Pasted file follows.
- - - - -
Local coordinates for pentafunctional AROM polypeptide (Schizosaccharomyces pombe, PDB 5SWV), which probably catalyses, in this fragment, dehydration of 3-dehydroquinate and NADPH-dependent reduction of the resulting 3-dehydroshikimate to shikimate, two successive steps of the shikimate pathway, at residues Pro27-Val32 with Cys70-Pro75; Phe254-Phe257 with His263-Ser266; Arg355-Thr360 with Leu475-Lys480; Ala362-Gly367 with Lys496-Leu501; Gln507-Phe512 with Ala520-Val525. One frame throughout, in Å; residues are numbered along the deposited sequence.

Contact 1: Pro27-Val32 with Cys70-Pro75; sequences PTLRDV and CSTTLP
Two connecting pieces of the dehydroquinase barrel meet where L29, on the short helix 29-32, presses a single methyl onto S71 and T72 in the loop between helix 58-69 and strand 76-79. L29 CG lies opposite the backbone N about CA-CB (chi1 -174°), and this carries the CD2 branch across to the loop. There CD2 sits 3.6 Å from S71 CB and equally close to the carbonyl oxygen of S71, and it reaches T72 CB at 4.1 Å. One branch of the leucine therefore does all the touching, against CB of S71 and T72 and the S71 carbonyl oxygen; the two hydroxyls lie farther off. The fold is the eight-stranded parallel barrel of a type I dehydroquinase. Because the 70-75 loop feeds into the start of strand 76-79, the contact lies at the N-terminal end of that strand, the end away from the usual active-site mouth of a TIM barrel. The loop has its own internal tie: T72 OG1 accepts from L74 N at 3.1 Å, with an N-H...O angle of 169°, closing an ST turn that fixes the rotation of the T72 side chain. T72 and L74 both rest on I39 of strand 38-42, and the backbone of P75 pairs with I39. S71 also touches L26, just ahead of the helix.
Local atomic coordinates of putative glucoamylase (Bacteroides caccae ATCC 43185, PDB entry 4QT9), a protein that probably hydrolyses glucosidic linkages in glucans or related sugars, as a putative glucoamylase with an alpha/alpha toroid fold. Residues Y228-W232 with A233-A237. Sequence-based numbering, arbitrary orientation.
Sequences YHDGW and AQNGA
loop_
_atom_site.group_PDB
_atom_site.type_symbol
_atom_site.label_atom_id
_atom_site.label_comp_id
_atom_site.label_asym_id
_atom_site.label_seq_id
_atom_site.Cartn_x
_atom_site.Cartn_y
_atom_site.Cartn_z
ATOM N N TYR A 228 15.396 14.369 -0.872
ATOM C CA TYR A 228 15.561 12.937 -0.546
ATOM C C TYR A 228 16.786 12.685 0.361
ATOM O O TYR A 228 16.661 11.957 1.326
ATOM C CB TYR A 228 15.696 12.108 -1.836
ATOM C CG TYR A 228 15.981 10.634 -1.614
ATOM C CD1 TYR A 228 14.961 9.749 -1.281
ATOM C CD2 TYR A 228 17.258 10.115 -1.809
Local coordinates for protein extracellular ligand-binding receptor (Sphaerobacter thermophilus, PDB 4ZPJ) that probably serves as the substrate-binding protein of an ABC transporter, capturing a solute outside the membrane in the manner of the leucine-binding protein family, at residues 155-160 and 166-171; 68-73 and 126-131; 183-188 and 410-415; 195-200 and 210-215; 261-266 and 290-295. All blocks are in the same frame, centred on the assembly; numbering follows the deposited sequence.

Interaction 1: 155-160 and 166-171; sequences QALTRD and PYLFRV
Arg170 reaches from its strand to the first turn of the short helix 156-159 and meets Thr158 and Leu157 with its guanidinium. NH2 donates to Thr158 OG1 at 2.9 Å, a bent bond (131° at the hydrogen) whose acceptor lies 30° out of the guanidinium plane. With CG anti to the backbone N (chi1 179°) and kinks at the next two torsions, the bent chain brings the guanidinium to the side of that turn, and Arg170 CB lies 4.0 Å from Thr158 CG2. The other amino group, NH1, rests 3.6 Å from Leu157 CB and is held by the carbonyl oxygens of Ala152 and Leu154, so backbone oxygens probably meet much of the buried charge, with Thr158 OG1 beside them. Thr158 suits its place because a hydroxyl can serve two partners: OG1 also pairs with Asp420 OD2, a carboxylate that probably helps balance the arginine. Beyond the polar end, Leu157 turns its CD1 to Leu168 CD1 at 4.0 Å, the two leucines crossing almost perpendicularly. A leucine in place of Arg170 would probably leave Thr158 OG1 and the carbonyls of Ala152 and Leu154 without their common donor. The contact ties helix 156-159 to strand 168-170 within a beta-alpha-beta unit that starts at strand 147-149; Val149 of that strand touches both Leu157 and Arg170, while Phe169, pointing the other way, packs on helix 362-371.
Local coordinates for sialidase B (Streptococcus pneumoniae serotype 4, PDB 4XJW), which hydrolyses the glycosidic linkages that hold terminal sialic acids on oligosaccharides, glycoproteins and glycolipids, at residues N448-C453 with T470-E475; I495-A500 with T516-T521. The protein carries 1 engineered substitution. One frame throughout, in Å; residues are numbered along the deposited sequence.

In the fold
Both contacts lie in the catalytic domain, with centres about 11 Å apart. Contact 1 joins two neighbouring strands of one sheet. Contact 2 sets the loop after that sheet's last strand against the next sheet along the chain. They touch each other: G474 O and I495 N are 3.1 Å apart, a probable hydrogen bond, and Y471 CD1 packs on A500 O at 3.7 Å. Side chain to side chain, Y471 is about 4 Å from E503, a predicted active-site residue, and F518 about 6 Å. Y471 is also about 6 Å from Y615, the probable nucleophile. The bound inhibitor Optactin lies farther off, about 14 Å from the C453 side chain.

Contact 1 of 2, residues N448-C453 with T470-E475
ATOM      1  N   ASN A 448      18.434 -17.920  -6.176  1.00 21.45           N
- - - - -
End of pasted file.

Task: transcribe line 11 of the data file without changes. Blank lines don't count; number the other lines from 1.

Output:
_atom_site.label_asym_id